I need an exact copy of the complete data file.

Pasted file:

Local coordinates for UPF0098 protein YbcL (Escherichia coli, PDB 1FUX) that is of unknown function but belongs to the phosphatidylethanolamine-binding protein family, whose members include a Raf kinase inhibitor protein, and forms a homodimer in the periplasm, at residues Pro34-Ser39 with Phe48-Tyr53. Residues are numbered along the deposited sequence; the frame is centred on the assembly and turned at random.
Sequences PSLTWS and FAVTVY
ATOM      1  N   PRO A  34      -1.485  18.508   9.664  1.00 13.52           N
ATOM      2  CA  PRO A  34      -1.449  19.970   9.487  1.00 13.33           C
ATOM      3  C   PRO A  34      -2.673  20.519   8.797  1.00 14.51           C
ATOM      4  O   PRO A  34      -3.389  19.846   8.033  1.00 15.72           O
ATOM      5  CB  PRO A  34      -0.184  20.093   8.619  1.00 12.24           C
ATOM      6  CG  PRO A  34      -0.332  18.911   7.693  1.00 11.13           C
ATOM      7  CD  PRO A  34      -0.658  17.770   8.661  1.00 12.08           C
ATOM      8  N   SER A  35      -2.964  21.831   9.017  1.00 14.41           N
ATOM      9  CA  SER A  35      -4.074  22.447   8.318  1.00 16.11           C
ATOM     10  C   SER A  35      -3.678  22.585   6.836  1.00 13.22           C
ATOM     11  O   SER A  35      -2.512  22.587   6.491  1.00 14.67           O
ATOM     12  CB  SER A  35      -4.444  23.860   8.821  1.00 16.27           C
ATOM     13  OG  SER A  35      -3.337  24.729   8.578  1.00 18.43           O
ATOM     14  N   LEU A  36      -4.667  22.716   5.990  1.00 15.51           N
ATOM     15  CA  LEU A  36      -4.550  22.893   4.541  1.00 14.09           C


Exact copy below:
Local coordinates for UPF0098 protein YbcL (Escherichia coli, PDB 1FUX) that is of unknown function but belongs to the phosphatidylethanolamine-binding protein family, whose members include a Raf kinase inhibitor protein, and forms a homodimer in the periplasm, at residues Pro34-Ser39 with Phe48-Tyr53. Residues are numbered along the deposited sequence; the frame is centred on the assembly and turned at random.
Sequences PSLTWS and FAVTVY
ATOM      1  N   PRO A  34      -1.485  18.508   9.664  1.00 13.52           N
ATOM      2  CA  PRO A  34      -1.449  19.970   9.487  1.00 13.33           C
ATOM      3  C   PRO A  34      -2.673  20.519   8.797  1.00 14.51           C
ATOM      4  O   PRO A  34      -3.389  19.846   8.033  1.00 15.72           O
ATOM      5  CB  PRO A  34      -0.184  20.093   8.619  1.00 12.24           C
ATOM      6  CG  PRO A  34      -0.332  18.911   7.693  1.00 11.13           C
ATOM      7  CD  PRO A  34      -0.658  17.770   8.661  1.00 12.08           C
ATOM      8  N   SER A  35      -2.964  21.831   9.017  1.00 14.41           N
ATOM      9  CA  SER A  35      -4.074  22.447   8.318  1.00 16.11           C
ATOM     10  C   SER A  35      -3.678  22.585   6.836  1.00 13.22           C
ATOM     11  O   SER A  35      -2.512  22.587   6.491  1.00 14.67           O
ATOM     12  CB  SER A  35      -4.444  23.860   8.821  1.00 16.27           C
ATOM     13  OG  SER A  35      -3.337  24.729   8.578  1.00 18.43           O
ATOM     14  N   LEU A  36      -4.667  22.716   5.990  1.00 15.51           N
ATOM     15  CA  LEU A  36      -4.550  22.893   4.541  1.00 14.09           C